Jill Messick, the ex-manager of Rose McGowan who got caught up in McGowan’s toxic struggle with accused sexual predator Harvey Weinstein, killed herself Wednesday. Her family blames McGowan, Weinstein and “sensationalistic” media, in a statement issued Thursday.
Messick, 50, was a veteran studio executive and producer and the mother of two children. She also had battled bipolar disorder and depression — her “nemesis,” according to her family — for years.
She was McGowan’s manager in 1997 when McGowan claimed she was raped by Weinstein during the Sundance Film Festival. In October, McGowan became one of the first women to publicly accuse Weinstein of sexual misconduct, thus setting off an avalanche of accusations against Weinstein and other powerful figures in Hollywood.
Messick’s name was dragged into the scandal headlines on Jan. 30, when Weinstein’s attorney, Ben Brafman, released an email attributed to Messick — but without her consent — in which she seemed to defend Weinstein’s argument that his encounter with McGowan was consensual.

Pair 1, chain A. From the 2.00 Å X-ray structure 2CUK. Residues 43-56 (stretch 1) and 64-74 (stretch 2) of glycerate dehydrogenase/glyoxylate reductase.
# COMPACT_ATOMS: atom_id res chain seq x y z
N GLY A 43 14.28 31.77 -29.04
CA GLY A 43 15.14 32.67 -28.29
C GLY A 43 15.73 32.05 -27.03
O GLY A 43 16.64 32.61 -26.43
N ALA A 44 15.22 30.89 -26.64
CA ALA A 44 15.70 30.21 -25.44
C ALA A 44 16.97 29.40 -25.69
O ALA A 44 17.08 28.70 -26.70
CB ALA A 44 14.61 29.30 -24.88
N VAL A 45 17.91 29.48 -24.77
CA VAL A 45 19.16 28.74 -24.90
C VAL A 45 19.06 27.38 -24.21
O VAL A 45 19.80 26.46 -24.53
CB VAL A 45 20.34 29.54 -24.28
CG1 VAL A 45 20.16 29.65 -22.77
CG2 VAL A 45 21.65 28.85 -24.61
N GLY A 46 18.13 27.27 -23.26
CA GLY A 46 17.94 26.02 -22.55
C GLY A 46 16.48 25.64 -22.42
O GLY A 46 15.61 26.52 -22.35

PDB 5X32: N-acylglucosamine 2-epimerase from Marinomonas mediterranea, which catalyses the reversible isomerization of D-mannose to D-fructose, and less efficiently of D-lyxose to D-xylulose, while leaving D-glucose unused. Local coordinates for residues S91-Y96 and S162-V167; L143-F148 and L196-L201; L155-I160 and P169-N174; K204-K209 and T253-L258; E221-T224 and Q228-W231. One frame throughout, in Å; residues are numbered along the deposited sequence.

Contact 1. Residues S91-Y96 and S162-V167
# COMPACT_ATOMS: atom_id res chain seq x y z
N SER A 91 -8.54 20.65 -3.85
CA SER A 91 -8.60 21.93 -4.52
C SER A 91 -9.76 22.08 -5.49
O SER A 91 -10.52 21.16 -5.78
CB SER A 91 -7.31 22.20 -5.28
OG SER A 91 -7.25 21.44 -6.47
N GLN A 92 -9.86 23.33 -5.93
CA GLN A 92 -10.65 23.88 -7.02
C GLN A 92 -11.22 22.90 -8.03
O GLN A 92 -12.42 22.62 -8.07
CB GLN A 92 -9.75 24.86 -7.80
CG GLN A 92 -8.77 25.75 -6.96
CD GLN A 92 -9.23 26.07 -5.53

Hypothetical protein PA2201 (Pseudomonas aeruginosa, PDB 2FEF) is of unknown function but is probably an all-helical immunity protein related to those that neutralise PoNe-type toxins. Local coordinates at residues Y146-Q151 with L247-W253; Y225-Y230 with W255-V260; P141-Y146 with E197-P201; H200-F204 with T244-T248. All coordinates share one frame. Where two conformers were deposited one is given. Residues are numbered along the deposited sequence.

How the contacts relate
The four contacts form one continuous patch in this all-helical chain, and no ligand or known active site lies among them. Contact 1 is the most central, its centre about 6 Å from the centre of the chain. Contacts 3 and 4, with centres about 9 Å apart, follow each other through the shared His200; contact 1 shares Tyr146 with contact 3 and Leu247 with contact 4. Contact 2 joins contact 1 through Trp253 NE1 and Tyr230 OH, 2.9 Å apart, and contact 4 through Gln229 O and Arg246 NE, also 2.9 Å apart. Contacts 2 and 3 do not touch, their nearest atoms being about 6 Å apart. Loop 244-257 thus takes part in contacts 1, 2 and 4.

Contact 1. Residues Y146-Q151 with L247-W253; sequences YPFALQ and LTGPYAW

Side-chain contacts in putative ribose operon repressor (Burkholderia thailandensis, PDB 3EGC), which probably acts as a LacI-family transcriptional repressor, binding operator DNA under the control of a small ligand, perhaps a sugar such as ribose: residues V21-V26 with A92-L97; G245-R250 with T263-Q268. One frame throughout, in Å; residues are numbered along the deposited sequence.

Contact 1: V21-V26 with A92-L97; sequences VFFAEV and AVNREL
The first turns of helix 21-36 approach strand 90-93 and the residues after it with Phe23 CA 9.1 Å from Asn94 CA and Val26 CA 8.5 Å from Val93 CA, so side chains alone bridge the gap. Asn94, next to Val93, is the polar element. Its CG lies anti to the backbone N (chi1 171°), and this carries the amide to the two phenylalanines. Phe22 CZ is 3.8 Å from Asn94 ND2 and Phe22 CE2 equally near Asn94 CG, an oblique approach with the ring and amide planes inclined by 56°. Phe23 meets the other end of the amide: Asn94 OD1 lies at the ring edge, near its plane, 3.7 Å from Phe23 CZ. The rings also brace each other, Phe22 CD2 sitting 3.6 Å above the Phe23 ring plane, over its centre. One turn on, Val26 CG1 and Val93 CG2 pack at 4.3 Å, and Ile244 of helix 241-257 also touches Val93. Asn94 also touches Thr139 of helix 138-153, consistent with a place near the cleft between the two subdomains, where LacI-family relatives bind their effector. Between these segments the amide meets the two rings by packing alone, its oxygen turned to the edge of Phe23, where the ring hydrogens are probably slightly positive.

In Messick’s family’s statement, they describe her as a supporter of the Me Too movement, who was “broken” by seeing her name in the headlines surrounding the McGowan/Weinstein battle.
Weinstein’s lawyers quoted from an email from Messick to defend him last month. The email said that McGowan told Messick she consensually got into a hot tub with Weinstein and later regretted it. Weinstein has denied the rape allegations.
The family said Messick chose not to come forward and defend herself for fear of undermining other women from coming forward on the issue.
“She opted not to add to the feeding frenzy, allowing her name and her reputation to be sullied despite having done nothing wrong,” the statement said.
But she suffered nonetheless in silence, the family said.
“Seeing her name in headlines again and again … along with Harvey’s desperate attempt to vindicate himself, was devastating for her,” the statement said.
Messick was an executive producer at Miramax from 1997 to 2003, and worked on films including Masterminds and Frida and the TV series Bad Judge. Her most recent film project is the upcoming adaptation of Minecraft with Steve Carell.
Representatives for Weinstein and McGowan did not return requests for comment from USA TODAY.
The Associated Press contributed to this report.
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